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For example, if I make the claim:

"there are experts in the field that think X is fascinating."

and if I insert a footnote source, like this:

"there are experts in the field that think this way[1]."

Footnote [1]: Author, Date, Title: X might be interesting, Publisher etc.

Would this be wrong? Or should I always cite the author even when I don't directly cite the work or any of its content, but use it only to substantiate a claim.

  • It seems to me that you are fully citing the author and the work. Is your question about whether you must mention the author and the work in the body of your document, vs identifying them only in the footnote? Or is it about whether you must quote some part of the work? Or something else? – Dale Hartley Emery Jul 23 '17 at 1:09
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Using footnotes to substantiate claims of fact by reference to published sources is a common and accepted practice. However, it is more common in academic work, or in popular works that pretend to academic rigor. In popular work it is not common to footnote every claim of fact, but if you say something new or controversial than it is more common to cite your sources explicitly in the text.

In fact, it has become quite common in the works of popular journalists like Malcolm Gladwell, not only to cite the source, but to tell the story of the research that discovered the fact being asserted. This kind of storytelling is interesting in itself (people love stories) and it helps fill out what would otherwise be no more than a sunday feature length piece to book length. It can also help to make the fact more memorable, if the reader gets not just the assertion of the fact but the whole story of the research that led up to the discovery of the fact.

  • So it's not wrong, but not fully recommended either? – user3776022 Jul 22 '17 at 19:32
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    It depends on your audience. Different works require different standards of proof. – Mark Baker Jul 22 '17 at 19:40
  • It is a non-fiction book that reads quite a bit like an academic paper. It contains clear language for an audience that isn't well-versed in academics. – user3776022 Jul 22 '17 at 19:46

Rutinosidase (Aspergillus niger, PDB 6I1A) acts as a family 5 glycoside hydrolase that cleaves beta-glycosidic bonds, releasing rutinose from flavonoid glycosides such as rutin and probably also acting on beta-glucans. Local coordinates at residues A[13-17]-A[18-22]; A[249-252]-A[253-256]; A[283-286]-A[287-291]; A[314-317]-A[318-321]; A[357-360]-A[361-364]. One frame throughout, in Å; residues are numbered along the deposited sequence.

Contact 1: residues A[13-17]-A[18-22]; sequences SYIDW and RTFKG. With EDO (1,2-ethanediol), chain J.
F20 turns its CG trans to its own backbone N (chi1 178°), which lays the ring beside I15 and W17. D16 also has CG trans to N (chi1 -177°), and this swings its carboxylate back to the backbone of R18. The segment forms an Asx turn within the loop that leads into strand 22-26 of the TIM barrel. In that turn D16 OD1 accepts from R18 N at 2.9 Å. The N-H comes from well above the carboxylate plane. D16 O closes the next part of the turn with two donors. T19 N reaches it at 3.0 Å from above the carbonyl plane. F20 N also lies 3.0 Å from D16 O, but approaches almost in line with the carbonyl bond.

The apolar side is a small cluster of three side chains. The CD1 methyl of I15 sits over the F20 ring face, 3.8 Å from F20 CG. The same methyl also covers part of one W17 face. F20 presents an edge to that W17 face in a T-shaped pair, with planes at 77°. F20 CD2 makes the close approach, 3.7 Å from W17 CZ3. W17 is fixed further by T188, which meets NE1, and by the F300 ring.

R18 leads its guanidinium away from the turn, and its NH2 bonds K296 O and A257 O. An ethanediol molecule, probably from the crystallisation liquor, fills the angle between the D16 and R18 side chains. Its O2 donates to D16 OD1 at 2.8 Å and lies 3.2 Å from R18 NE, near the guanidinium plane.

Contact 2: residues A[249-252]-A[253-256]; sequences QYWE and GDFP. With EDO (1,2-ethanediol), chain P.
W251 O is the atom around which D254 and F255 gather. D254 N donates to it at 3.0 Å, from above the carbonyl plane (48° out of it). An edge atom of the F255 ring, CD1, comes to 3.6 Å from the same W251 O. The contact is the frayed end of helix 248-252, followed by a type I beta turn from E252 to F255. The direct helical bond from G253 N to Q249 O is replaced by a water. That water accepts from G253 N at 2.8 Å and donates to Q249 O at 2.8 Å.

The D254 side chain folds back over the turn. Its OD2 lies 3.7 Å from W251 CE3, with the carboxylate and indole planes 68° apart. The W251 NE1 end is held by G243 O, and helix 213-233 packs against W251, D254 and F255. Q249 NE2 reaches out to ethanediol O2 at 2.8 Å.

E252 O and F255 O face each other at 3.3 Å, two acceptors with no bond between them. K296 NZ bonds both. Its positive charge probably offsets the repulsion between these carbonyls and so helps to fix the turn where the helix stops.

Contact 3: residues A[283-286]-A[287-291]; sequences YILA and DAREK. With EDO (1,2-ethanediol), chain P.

• When I am reading non-fiction I will often assume that a particular assertion has some evidence behind it. However, particularly when the assertion is something I – S. Mitchell Jul 22 '17 at 20:01
  • My last book and my current one are similar: not strictly academic but citing research where appropriate. I generally mention the research and the author in the text and footnote the sources, but I don't footnote assertions of common facts that can be verified independently. Ultimately, though, it will up to your publisher to decide what level of citation they think is appropriate. It is usually best to have a publisher lined up for a non-fiction book before you begin writing so you can settle these issues up front. – Mark Baker Jul 23 '17 at 2:27
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When I am reading non-fiction I will often assume that a particular assertion has some evidence behind it. However, particularly when the assertion is something I have not thought of before, I want to see some sort of evidence for it.

I look to see whether there are footnotes or references within the text. Anything that leads me to think that the author of a text has external evidence to support his/her ideas is welcomed by me, whatever the form. Avoid being vague about who your source is and where he/she/it can be found.

I need to be able to find the source you quote if I am to trust you as a source.

  • But isn't what I do exactly what you would look for. If I assert something, and you find a link to a source backing up my claim, wouldn't that be what you seek? That is what I do, but what I'm asking is whether I should mention the author or the content when it's already clear that the content pertains to the subject. – user3776022 Jul 22 '17 at 22:20

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